2014 Grandma Rie’s Money Camp Activities and Resources
Teaching the next generation to successfully handle money and personal finances is normally a family responsibility. Although parents bear much of the burden to teach, train and model good personal finance, extended family members can also contribute.
Although my grown children do very well in the personal finance arena, they learned from us by osmosis, without any special or formal training by my spouse or I. When they presented me with grandchildren, I vowed that I would take an active part in teaching financial literacy to them.
As a result, I started a one week ‘Grandma Rie’s Money Camp’ in 2011 and held our fourth annual one this year.
The focus of this years Money Camp was on saving. To zero in on that, we toured a bank, a credit union and the Federal Reserve’s Money Museum, as well as inspecting our home safe and our safe deposit box at the credit union. In addition I asked several family members to record a story about a time they had saved for something or wish they had. In order to put the focus on saving and provide these activities, I moved the location of Money Camp from the lakeside condo to our metro area. To have money to save, you have to get or earn money. This year, I combined camp with a garage sale and had the kids run their kid business during the sale. Some days I question my sanity – running a week long camp, entertaining kids and preparing for a garage sale called for some stamina I didn’t know I still had!
Since our family has been working on defining our family values, I started introducing that concept this year with camp – listing one of our family’s values and tying it to camp. The one I chose was “Our family members pursue independence and self-sufficiency”. I hope to expand on these values messages in camps to come.
Following is a list of the activities we pursued together this year in camp. These camp directly from the camp schedule I developed and followed this year. Further down in this post you will find a list of resources I used.
You can read about the 3 weeks worth of preparation I did for camp in this post.
Welcome and camp opening on day one.
I kicked off camp with a specific set of things to cover with the parents and kids – including going over the posters and the movie showing prior years camps I had created .
Financial concept review with whole family.
I used an Open Office slide show that I made to review concepts taught in prior years with questions and then answers and invited everyone in the room (parents, Grandpa and the kids) to join.
Interest jars (simple and compound).
I introduced a compound interest jar in past year camps. The money builds all week and at the end of the week the kids get to split the pot and keep it. This year, to demonstrate how much more money you get with compound interest, as opposed to simple interest, we added another jar – a simple interest jar.
The 7 year old was in charge of figuring out and adding (from money I supplied) the interest each day for the simple interest jar. The 10 year old was in charge of figuring out and adding (again from my money supply) the compound interest. Each of them kept track of the starting amount, current value in the jar and the interest added each day.
At the end of camp, they split the compound interest jar money between the two of them and I kept the simple interest (I had required them to choose which they would split at the start of camp).
Demonstration of the power of saving/interest earning.
I’ve been hammering away at showing them the time power of money and the value of letting their money grow through interest. This year we tried doing so in yet another way – using a checkerboard and lots of pennies. You can read about it in my post Teach Your Kids the Power of the Time Value of Money.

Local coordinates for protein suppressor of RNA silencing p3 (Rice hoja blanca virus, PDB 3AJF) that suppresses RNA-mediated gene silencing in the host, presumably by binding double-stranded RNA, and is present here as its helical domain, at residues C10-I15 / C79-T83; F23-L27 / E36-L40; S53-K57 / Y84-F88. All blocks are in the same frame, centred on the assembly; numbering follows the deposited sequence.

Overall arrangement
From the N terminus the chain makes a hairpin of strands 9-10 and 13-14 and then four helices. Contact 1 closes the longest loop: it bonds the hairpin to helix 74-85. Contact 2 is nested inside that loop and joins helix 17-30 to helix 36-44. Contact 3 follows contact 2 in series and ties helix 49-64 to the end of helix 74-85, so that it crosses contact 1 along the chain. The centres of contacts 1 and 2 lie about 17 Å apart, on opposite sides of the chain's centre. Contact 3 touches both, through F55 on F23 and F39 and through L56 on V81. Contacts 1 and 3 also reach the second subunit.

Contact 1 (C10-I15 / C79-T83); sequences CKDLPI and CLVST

Practice writing out a check.
One of the activities we did was a lesson plan based on the book Berenstain Bears Dollars and Cents – which I read aloud to them. The book had pretend checks in it. After we read the book and talked about it using the lesson plan, I had them fill out a check for one dollar, then cashed it for them.
Lets pretend – You are Grown Up game.
I wanted to find a way to demonstrate that money goes out the door pretty fast in a typical house hold, so I made up a pretend game – where they had the salary of a recent college graduate and typical household expenses to pay. The goal was to lead into demonstrating the need for household budgeting. Read about it in my post A Lets Pretend Game to Help Teach Your Grade Schooler to Manage Money.
Make products to sell in their kid business.
Each year we plan a kid business for them to run during part of camp. The first year, they just bought stuff (snacks and drinks) to sell (using my money). Last year, they made soaps and sold them. This year we again made products to sell, including more soaps, cookies, and piggy banks (see A Banking Project for you and your Kids for more on the piggy banks).
Home safe exploration to see what we store in it.
Several years ago, we bought a used home safe at an estate sale. It is fireproof, so we use it mainly as a firebox for some of our precious things (marriage license, pictures, collections, other papers, etc). I let the kids explore on their own what was in the safe, talking about why we stored the things we do and pointing back to Richie Rich’s family vault where they stored family mementos instead of money.
Tour of my bank and credit union, explaining the various functions, demonstrating money withdrawal and letting them look through our safe deposit box.
Today’s parents typically don’t actually go into a bank in person – doing most banking online. I wanted the kids to see the inside and hear a bit about what goes on in there so I took them to a couple of our banks and asked the employees to do a little tour. I did one of the tours (and think I did a better job than the bank personnel). I was very surprised when the kids had to print their names on the safe deposit box signature cards!